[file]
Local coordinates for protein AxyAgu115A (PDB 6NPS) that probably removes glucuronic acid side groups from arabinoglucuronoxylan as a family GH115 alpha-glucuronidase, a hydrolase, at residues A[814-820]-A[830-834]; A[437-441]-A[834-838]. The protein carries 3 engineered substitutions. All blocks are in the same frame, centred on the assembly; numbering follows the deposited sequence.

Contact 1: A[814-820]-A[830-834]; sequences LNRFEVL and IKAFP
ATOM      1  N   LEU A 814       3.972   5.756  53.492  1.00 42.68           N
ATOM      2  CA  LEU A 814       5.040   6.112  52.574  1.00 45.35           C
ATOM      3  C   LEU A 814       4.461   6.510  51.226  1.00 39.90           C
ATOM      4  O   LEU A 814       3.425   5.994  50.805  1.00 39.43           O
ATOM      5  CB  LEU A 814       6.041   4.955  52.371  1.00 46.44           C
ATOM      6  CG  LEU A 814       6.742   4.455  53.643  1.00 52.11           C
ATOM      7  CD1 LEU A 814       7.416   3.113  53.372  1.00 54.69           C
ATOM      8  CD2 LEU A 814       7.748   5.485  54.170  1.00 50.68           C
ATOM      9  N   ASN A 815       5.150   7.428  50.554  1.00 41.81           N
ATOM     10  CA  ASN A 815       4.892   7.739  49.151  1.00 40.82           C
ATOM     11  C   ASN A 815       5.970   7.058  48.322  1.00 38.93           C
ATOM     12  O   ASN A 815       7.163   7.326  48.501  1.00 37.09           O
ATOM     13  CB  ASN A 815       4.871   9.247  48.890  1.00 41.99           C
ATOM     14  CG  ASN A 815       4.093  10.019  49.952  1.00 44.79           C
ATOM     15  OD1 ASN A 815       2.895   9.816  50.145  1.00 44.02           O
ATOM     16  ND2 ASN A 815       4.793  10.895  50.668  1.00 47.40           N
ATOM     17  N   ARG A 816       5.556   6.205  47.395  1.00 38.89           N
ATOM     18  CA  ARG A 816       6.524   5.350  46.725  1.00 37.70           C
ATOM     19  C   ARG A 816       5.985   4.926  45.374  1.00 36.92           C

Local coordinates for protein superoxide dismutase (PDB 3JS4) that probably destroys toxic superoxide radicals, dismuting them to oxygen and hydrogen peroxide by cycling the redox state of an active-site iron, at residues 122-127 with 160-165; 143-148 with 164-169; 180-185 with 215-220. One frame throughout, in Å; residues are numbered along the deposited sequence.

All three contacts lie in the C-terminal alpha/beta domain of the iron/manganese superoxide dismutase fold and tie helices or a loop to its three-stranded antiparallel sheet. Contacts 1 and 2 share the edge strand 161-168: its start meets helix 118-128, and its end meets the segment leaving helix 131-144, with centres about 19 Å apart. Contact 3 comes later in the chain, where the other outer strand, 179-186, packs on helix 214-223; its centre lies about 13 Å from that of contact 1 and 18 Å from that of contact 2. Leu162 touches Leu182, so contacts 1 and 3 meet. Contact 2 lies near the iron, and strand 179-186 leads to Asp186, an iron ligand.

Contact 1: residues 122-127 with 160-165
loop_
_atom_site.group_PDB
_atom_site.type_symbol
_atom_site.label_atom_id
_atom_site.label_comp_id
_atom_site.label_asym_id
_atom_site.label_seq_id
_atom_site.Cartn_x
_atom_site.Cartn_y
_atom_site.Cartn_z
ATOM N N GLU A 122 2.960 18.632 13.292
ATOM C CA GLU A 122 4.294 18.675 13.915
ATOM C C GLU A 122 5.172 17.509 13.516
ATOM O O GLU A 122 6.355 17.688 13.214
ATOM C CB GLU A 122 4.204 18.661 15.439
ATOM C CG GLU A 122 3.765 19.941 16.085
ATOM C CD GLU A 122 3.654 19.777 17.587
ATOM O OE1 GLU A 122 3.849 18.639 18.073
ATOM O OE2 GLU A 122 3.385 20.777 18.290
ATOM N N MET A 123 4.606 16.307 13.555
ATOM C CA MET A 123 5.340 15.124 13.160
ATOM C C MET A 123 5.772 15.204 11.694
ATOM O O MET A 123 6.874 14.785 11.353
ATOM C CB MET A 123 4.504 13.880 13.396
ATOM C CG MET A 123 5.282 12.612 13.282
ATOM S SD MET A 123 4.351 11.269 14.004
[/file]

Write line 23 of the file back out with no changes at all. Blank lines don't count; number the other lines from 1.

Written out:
All three contacts lie in the C-terminal alpha/beta domain of the iron/manganese superoxide dismutase fold and tie helices or a loop to its three-stranded antiparallel sheet. Contacts 1 and 2 share the edge strand 161-168: its start meets helix 118-128, and its end meets the segment leaving helix 131-144, with centres about 19 Å apart. Contact 3 comes later in the chain, where the other outer strand, 179-186, packs on helix 214-223; its centre lies about 13 Å from that of contact 1 and 18 Å from that of contact 2. Leu162 touches Leu182, so contacts 1 and 3 meet. Contact 2 lies near the iron, and strand 179-186 leads to Asp186, an iron ligand.